Sunshine Report for September 2023


the month that was
august '23


The Dog Days of Summer yielded some real mutts when it came to responses to citizen and press FOIA requests, from a dismissal of post office boxes to pricey estimates for copies of contracts. Some new court cases were initated, some marched on and at least one wrapped up (maybe). At VCOG, we set the date for our 2024 annual conference and geared up for FOIA Council subcommittees in September. And a reminder to keep your eye out for VCOG's annual report, landing in mailboxes (including PO boxes!) and email inboxes any day now.


VCOG signs amicus brief on the working papers exemption


The Virginia Coalition for Open Government joined a "friend of the court" brief in the case Sawyer v. Commonwealth, which challenges the scope of the working papers and correspondence exemption. Heather Sawyer sought records from the governor's office related to the creation of the parent tip-line by the Youngkin administration, specifically the correspondence surrounding its establishment, not the tip-line responses themselves. The governor's office cited the working papers exemption in choosing not to release the records.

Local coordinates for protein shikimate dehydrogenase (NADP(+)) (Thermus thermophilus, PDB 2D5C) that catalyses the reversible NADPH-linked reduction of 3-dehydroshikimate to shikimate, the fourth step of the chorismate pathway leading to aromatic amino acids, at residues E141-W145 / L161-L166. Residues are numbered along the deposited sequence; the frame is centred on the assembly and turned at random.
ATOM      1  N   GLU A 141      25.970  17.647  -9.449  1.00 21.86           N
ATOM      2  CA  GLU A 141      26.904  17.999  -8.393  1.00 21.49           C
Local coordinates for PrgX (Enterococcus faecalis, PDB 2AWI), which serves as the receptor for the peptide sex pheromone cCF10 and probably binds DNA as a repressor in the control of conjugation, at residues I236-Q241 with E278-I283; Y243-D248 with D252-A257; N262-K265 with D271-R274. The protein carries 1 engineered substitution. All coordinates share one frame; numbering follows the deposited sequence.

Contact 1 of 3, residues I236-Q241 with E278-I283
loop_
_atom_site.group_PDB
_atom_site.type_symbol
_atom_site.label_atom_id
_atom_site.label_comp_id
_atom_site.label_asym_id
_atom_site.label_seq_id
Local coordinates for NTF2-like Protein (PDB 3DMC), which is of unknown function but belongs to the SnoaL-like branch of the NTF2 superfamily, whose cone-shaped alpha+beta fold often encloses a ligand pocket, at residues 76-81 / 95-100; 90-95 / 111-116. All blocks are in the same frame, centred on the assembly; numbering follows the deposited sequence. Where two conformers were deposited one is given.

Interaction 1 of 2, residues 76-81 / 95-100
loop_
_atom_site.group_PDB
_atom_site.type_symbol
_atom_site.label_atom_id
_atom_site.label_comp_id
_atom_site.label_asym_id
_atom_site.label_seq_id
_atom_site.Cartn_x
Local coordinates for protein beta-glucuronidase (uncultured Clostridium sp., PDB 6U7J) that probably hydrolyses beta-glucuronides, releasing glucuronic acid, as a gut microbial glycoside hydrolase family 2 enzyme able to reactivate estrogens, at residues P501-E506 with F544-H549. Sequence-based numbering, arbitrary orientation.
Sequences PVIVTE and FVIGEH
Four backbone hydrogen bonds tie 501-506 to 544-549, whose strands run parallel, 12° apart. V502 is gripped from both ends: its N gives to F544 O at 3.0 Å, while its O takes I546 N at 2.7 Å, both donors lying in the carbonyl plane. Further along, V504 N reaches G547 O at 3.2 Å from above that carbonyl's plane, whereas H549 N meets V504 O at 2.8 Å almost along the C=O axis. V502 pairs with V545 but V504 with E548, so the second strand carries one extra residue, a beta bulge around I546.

The brief, authored by attorneys from the Reporters Committee for Freedom of the Press, and also joined by the National FOI Coalition, the Society of Professional Journalists, and others, advocates for the affirmation of an Arlington Circuit Court ruling that ordered the governor's office to disclose all requested records.

The central issues in the appeal revolve around whether the circuit court should have mandated record production without first conducting an in-chambers review of the records and whether the government should benefit from a good-faith presumption that they conducted an adequate search for the  records and applied the exemption properly.

While recognizing the need to protect internal deliberative processes, the brief warns against a broad application of the exemption, which could allow the government to withhold information merely because it is embarrassing or reveals misconduct, mismanagement, or waste.

VCOG anticipates filing another amicus brief in September on another working papers-related case. This one challenges the Town of Warrenton's assertion that both the town's mayor and the town's manager can withhold records under the working papers exemption at the same time. For decades, the exemption has been applied to one or the other.